MLB The Show 19 Review

When you take control of a top-ranked outfielder you’ll see the path the ball will travel.

Unfortunately, there are still times when controlling a fielder feels a little clunky. It’s almost as if MLB The Show 19 wants you to move close enough to the ball so that a pre-scripted animation can kick in, and it’s most noticeable when chasing fly balls and in Road to the Show. This issue has plagued The Show for years, and while it’s not game-breaking, player movement in general lacks the fluidity of other major sports games from EA and 2K.

I like the idea that each team’s season is essentially a mission within a larger game.

Still, I like the idea that each team’s season is essentially a mission within a larger game, complete with organizational specific prizes. I would guess there is a large percentage of casual fans who will appreciate the ability to get through the entire baseball calendar in a few hours, even if it feels more like a choose-your-own-adventure game than a full-fledged GM mode.

These challenges certainly spice things up, but at the same time gamify Road to the Show in an artificial-feeling way.

The main event is pretty much the same as last year’s Road to the Show: each action leads to points that are applied to various skills. Take a ball and your plate discipline will increase. Get picked off and your stealing rating will drop. This year, though, dynamic challenges make things a little more interesting. At various points in a career you are provided with a set of increasingly difficult tasks to choose from, and if you’re successful at it you gain a boost to a related ability. Short-term challenges, like driving in one or more runs, ramp up the tension for a key at-bat. Others are long-term, such as getting six hits over the next three games. These long-term challenges, in particular, give weight to a whole series. Go 0 for three in the first of those three games and the intensity for the next game really increases. These challenges certainly spice things up, but at the same time gamify Road to the Show in an artificial-feeling way. I’m not sure that “get a single with a power swing” would ever be said to a hitter on the real diamond.

The only thing available for purchase in MLB The Show 19 are Stubs, which are the primary currency for buying packs of cards in Diamond Dynasty mode. These are also earned through all modes of gameplay, but if you want to play less MLB The Show 19 and still play with all the rewards, Stubs start at $0.99 for 1,000. (Naturally, the more you buy, the cheaper they are; a pack of 24,000 Stubs will run you $19.99.) It takes 1,500 Stubs to buy the cheapest pack, all the way up to 7,500 (or $7.50 in your Earth dollars) for one that contains premium items. Participation in Battle Royale, Diamond Dynasty’s draft mode, also costs 1,500 Stubs after one complimentary entry. When people sell or buy items on the in-game exchange, Stubs are the way to do it. In fact, you can even use MLB The Show 19’s currency to boost your budget in Franchise mode.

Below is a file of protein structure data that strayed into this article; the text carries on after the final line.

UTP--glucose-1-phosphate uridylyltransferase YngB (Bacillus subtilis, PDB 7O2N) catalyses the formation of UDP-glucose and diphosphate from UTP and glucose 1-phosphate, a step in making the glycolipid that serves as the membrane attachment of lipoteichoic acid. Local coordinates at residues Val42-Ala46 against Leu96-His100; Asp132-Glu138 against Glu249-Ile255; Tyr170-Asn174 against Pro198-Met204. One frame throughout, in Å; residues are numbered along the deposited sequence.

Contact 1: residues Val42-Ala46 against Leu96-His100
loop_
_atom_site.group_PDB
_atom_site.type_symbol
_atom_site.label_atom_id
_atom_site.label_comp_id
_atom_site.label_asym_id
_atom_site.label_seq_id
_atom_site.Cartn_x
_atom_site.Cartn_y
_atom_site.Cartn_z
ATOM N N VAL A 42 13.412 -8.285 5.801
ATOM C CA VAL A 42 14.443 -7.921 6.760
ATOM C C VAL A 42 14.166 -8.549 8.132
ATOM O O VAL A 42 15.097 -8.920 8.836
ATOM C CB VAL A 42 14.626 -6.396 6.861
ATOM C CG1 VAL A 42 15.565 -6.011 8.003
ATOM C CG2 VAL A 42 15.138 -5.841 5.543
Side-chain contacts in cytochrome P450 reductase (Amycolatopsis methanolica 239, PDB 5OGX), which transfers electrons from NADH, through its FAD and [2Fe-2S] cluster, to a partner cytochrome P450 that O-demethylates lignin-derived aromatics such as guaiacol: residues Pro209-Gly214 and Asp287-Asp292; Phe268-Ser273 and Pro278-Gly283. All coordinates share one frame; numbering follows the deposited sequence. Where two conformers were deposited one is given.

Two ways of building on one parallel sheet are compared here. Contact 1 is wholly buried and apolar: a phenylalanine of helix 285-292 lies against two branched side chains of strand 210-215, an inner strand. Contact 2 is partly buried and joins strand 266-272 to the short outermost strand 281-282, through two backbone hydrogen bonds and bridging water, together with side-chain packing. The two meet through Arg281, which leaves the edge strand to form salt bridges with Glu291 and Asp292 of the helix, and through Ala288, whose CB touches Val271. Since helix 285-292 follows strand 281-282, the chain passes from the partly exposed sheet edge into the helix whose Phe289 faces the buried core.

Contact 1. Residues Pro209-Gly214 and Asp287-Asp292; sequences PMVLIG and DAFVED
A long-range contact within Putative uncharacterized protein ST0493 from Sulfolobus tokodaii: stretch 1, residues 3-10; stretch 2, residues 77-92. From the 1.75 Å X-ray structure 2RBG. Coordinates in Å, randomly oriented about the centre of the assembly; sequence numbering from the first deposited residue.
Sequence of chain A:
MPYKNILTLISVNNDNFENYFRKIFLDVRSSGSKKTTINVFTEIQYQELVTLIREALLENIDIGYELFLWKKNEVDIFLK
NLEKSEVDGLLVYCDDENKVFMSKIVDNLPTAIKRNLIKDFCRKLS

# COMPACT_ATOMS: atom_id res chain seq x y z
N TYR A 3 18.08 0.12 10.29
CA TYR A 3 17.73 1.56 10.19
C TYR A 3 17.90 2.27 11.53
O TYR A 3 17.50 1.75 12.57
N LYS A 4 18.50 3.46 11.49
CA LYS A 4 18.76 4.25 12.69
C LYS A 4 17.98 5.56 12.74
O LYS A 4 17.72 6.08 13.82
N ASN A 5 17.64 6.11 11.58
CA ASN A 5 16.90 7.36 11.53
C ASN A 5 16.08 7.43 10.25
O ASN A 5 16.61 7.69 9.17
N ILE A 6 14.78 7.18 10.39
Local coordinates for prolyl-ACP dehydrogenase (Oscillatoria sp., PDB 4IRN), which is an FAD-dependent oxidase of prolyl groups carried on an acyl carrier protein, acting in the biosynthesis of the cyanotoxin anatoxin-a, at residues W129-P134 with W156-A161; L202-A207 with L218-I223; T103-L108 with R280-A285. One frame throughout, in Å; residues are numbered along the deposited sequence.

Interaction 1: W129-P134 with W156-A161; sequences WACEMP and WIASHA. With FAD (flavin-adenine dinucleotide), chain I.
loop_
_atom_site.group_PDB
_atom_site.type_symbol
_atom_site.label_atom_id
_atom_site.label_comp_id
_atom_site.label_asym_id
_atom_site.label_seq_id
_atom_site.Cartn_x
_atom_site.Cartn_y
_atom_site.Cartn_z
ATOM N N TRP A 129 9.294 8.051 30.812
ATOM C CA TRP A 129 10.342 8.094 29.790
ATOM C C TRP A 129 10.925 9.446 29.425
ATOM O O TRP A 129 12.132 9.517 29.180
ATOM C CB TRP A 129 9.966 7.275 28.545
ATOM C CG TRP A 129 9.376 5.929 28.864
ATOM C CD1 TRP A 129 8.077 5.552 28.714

It’s no trick to make Stubs, if all you want to do is make Stubs. Using the secondary market to flip cards that you’ve won, pulled, or earned can get you a lot of Stubs fast. However, the rate in which you earn them through regular gameplay, not counting bigger payouts for meeting objectives, is slow. This can make spending cash on Stubs appealing if you’re chasing something like a Diamond Mike Trout card. That said, $2 for a chance at big prizes in the Battle Royale or from a regular card pack isn’t unreasonable.

Of course, if you aren’t interested in playing the economic simulation that these modes can become, the trickle of free cards, objective prizes, and Stubs from various modes has kept Diamond Dynasty enjoyable for me without spending real cash.

New presentation elements look and sound great.

Across the entirety of MLB The Show 19, new presentation elements look and sound great. Improved score widgets offer more relevant information than before, such as the current batter’s hitting line for the day. The various broadcast packages, including one that mirrors the MLB Network, look appropriately modern and enhance the illusion that you are watching a televised game. Also, new dynamic camera angles kick in when you select your pitch, breaking up the monotony of looking at the back of the pitcher. The aforementioned sideline reporter Heidi Watney skirts the Uncanny Valley, but generally offers interesting and timely commentary.

The Verdict

MLB The Show 19 continues the series’ slow march of progress, though with a bigger step this year than last. Moments and March to October offer fresh ways to experience the outstanding gameplay, complete with the refinements on the defensive side of the ball. By integrating overt RPG mechanics into the player progression, Road to the Show has evolved into one of the deepest sports career modes currently available, even if it feels like less of a true-to-life simulation as a result. MLB The Show 19’s refreshed looks and sound closely replicates real MLB games on TV, thanks to some nice camera angles and graphical touches that emulate broadcasting. The biggest disappointment is Franchise, which continues to be the mode that’s left behind. Overall, this is the most compelling version since The Show 12 initially added Diamond Dynasty mode.

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